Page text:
Section: New Results
As a legacy of our previous work there are a number of assets that we may use  ,  ,  ,  ,  ,   . The ATL virtual machine and the ATL development environments are stabilized. There is a large user community and an initial library of transformations. Part of these assets are being industrialized with the help of a local company (Obeo) but kept in the open-source mode. The resources freed in this process are invested in pursuing research on model transformation.
In 2009, AtlanMod studied four specific model transformation issues:
Performance of model transformation applied to large models. This work notably lead to the publication of a case study at the 5th International Workshop on Graph-Based Tools (GraBaTs'2009). This case study  focuses on the implementation of program comprehension tasks using model transformation tools. In this domain, large models obtained by parsing source code, and consisting of several millions of elements need to be processed. AtlanMod also submitted a solution  to this case study, as well as a solution to a synthesis case study around BPEL and BPMN  in the same workshop.
Complex model navigation in model transformation relies in some cases on OCL expressions, which are more verbose than necessary (e.g., to express a JOIN, a transitive closure). This leads to complex code that is difficult to write, maintain, and optimize. In order to address this issue, we have worked on the HLN  (Higher-Level Navigation) language. This language defines explicit language constructs for some advanced navigation problems.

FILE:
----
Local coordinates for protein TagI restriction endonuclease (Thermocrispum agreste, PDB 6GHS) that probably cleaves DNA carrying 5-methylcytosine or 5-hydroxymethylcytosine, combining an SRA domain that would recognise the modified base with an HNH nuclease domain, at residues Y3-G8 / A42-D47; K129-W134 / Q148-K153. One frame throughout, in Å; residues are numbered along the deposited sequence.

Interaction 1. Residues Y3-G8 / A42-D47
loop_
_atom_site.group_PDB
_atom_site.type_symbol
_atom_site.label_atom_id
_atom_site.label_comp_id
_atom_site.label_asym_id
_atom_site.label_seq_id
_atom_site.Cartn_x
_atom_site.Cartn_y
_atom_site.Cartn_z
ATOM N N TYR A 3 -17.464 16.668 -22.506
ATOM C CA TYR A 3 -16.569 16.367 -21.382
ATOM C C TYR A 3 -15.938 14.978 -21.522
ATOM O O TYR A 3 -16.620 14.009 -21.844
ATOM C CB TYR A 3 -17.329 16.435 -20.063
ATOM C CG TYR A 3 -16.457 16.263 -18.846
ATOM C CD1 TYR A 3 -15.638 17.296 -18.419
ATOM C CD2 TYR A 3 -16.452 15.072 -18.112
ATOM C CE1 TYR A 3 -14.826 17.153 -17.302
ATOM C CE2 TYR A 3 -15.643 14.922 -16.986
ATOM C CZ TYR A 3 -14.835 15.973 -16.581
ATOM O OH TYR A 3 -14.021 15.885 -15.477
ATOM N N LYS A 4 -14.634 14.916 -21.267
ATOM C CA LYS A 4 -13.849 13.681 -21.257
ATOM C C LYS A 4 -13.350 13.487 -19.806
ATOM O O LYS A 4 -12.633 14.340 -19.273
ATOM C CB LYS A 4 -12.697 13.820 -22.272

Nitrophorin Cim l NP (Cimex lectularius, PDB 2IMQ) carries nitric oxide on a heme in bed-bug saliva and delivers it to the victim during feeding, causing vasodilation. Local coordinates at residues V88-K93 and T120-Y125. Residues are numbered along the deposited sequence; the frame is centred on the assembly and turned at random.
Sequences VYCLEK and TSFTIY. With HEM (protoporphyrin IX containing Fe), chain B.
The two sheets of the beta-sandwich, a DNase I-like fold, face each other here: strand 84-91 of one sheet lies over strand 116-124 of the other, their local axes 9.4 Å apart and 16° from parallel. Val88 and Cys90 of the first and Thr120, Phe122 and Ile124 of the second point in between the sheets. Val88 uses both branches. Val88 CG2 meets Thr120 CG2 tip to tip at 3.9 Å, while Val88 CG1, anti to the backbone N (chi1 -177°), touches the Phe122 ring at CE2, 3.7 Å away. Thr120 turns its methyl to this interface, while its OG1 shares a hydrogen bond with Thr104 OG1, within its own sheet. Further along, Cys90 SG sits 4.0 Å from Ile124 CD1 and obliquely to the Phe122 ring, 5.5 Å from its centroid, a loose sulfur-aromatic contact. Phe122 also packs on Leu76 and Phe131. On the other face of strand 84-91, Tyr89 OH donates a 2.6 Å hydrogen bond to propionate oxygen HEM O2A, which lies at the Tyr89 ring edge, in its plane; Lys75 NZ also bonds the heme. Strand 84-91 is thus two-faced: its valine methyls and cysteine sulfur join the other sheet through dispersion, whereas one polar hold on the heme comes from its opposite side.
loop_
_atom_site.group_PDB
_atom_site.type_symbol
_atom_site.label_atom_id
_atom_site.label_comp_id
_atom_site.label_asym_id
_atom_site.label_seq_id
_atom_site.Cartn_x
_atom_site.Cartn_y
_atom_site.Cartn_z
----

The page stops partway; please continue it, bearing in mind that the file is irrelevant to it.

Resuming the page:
Higher-Order Transformations (HOTs) enable complex transformation scenarios in which a transformation may for instance generate other transformations. It is possible to write such transformations in ATL because every ATL transformation is a model. After having used HOTs during several years, we have started a systematic study  of their applications.
Transformation chaining constraints need to be well understood before composing transformations. Otherwise, invalid combinations may yield to errors. However, these constraints are not always obvious (e.g., they may depend on source and target metamodel subsets). In  , we have studied the automatic discovery of some chaining constraints.
Additionally, AtlanMod studied the application of ATL in system validation chains  .